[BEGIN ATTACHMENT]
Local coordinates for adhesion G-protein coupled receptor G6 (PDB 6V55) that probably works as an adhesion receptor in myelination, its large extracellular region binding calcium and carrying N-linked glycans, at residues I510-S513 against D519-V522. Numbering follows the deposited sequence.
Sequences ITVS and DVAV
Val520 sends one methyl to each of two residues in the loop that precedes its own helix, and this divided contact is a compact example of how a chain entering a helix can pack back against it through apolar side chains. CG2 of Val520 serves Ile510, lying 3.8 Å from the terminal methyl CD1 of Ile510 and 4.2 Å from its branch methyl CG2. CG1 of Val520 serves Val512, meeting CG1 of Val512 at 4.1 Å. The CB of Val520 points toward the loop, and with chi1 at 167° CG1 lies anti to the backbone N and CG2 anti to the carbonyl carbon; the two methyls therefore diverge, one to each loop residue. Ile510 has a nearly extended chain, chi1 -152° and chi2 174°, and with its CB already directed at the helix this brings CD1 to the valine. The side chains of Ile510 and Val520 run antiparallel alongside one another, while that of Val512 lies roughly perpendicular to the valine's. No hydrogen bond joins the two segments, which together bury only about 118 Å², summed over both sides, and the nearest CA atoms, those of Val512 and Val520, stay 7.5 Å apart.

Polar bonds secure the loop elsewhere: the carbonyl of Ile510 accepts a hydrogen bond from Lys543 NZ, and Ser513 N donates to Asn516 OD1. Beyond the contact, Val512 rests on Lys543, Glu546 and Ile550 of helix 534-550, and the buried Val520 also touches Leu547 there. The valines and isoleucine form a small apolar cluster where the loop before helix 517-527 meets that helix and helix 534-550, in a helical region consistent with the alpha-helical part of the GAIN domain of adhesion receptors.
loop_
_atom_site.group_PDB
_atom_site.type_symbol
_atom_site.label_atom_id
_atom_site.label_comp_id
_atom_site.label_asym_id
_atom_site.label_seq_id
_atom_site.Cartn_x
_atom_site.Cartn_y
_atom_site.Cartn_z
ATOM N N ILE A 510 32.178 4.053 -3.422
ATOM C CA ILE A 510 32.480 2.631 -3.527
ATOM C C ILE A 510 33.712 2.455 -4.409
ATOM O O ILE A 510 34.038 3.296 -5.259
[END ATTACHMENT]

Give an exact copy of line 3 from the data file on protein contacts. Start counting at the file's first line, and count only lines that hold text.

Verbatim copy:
Val520 sends one methyl to each of two residues in the loop that precedes its own helix, and this divided contact is a compact example of how a chain entering a helix can pack back against it through apolar side chains. CG2 of Val520 serves Ile510, lying 3.8 Å from the terminal methyl CD1 of Ile510 and 4.2 Å from its branch methyl CG2. CG1 of Val520 serves Val512, meeting CG1 of Val512 at 4.1 Å. The CB of Val520 points toward the loop, and with chi1 at 167° CG1 lies anti to the backbone N and CG2 anti to the carbonyl carbon; the two methyls therefore diverge, one to each loop residue. Ile510 has a nearly extended chain, chi1 -152° and chi2 174°, and with its CB already directed at the helix this brings CD1 to the valine. The side chains of Ile510 and Val520 run antiparallel alongside one another, while that of Val512 lies roughly perpendicular to the valine's. No hydrogen bond joins the two segments, which together bury only about 118 Å², summed over both sides, and the nearest CA atoms, those of Val512 and Val520, stay 7.5 Å apart.